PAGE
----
3.  Can’t let it go. The anger from what someone has done to us is like a festering sore that can’t get well because we keep picking off the scab.  We have to revisit it often, poke it a couple of times until we feel that all consuming feelings of pain and anguish.

Flawed again.  If we continue to revisit our hurt, we are reinforcing the bad feelings.  It never gets well as long as we haven’t forgiven.

If we use any of these 3 things to stop us from forgiving, we only keep ourselves locked into being a victim.

The main point of all of this is, the only one we hurt by not forgiving, is ourselves.  The lack of forgiveness only draws more like feelings to us until we are trapped in a world of fear, hate and anger all wrapped up together in one smothering bundle.  We feel horrible, lost and sad.

I have been very hurt by others who I felt had wronged me.  I realized for me to let it go, I had to learn to bless them….and mean it.  It was hard, in the beginning, to ask for blessings for them, who I was still so angry with.  To be able to wish them well, and not feel that brick laying in the bottom of my stomach, took time.  But, I continued to practice it.  Every time I thought of them or the situation, I would shift my thoughts. Instead of feeling angry, I would ask God to bless them.  After awhile, it became easier.  Soon, I found I didn’t really think of them or the situation at all.  I had truly forgiven them.

My world was back to the sunny warm feelings of love and appreciation for my life.  I had conquered the lack of forgiveness, one more time.  Each time, I find it’s easier to let things go.  I can wish them well, but to be away from me.

After all, the example is on the cross.  If he can do it, why shouldn’t I?

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Goals – Are They Only a Figure of Speech?

January 4th, 2011 3 comments

This time of year, everyone is talking about their goals.  They might call them New year’s resolutions, intentions, or commitments for the coming year.

Yesterday, I was out and about with a friend.  We stopped by a neighborhood coffee house to indulge in a delicious steaming cup of hot chocolate on a cold day.  As we were leaving and preparing to get into our car, a man in a white minivan pulled up.  He was going to attempt to park in the spot next to ours.  It would be a very close fit.  The gentleman rolled down his window and said, “is that your goal?”

It took me a minute to realize, he was talking about a goal of me getting into the car.  Obviously, he was wanting to let us get into our car before he squeezed his big beast into the spot next to us.  I thought it was very considerate of him, but an odd phrasing to his question.

This got me thinking.  Do most people only give lip service to making goals?  Do some people use it in their figure of speech and nothing more?

Many of us start the year with great plans, but as time goes on, don’t accomplish them.  We start out gung ho to lose weight, get a better job, earn more money, and by the second week, we are cruising down the same well worn path as before.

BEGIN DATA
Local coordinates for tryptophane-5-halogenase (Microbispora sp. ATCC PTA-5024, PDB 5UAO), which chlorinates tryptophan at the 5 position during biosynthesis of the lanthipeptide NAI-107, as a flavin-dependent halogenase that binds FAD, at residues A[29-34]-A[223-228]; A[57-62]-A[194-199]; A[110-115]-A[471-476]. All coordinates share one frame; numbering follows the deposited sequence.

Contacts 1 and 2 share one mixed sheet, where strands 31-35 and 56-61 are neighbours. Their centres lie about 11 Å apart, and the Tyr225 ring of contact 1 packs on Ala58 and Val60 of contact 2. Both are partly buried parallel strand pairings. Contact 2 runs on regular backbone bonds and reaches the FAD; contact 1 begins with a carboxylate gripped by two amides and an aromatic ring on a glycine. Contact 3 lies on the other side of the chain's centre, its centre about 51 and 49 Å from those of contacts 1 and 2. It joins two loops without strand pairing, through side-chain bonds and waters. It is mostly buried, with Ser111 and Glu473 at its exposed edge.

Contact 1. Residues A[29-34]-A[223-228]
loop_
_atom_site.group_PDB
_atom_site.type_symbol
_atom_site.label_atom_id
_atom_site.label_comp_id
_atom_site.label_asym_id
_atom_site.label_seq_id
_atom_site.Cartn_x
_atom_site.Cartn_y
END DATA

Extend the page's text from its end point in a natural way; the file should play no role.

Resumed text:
Setting goals is a worthy activity.  I read somewhere, when making goals, “think it than ink it”.  I know many people talk about goals, like my experience with the man in the minivan.  When it comes right down to writing those goals down, it is a different story.  Goals, not written down, have a 98% chance of failure.

Goals were devised to help us plot a course towards our crystallized and clarified vision for our lives. As Jesse Stoner Zemel said, “A vision is a clearly-articulated, results-oriented picture of a future you intend to create. It is a dream with direction.”

But, what if we have written our goals and still nothing happens?  Is it the fault of our goals setting?  Could it be that our vision is either not clear, or we are actually visualizing worst case scenarios in our minds, instead of where our goals want us to be?

I have a friend who always tells me, “I always picture the worst thing that could happen in my mind so I am not disappointed when it happens.  If it doesn’t, and something good happens, I am happy.” When a pessimistic statement such as this is made, are we shocked?  Or, do we think like that even though we might not give it voice?

If we set our goals and we don’t stick to them, or they don’t happen,  it could be lack of self discipline.  Or, our image of ourselves, and the way we live our lives, is not congruent with our goals?

When we set a goal of a 10% increase in our earnings for this coming year, but we don’t feel worthy of making more money, it won’t happen.  Holding a belief about ourselves, which is different than what we are longing for, or believing money is bad, are two beliefs which creates friction within ourselves.  We won’t make any lasting progress until we change our belief about money and/or our self image about having it.

As I look at the goals I made last year and what I accomplished, I can see a pattern.  I can see where my beliefs aren’t congruent with my goals.  If I try to bull doze my way toward them, I will only push them away because of the resistance it sets up in myself.  If I have a goal, but don’t have the belief system to support it, I will fail.

One of the wondrous things about setting goals every year and writing them down is the ability to look at them over and over again.  We can revisit them daily.  With each visit, we can commit ourselves to our vision of the life we want our goals to lead us to.  The next year, when it is time to revamp and set new goals, we can look at them, and see a pattern we should deal with.

Shouldn’t goals be more important than just a figure of speech?

Leave me a comment below about what you are doing to position yourself to achieve your goals. Also, Let me know how I can be of service to you to help you reach your goals?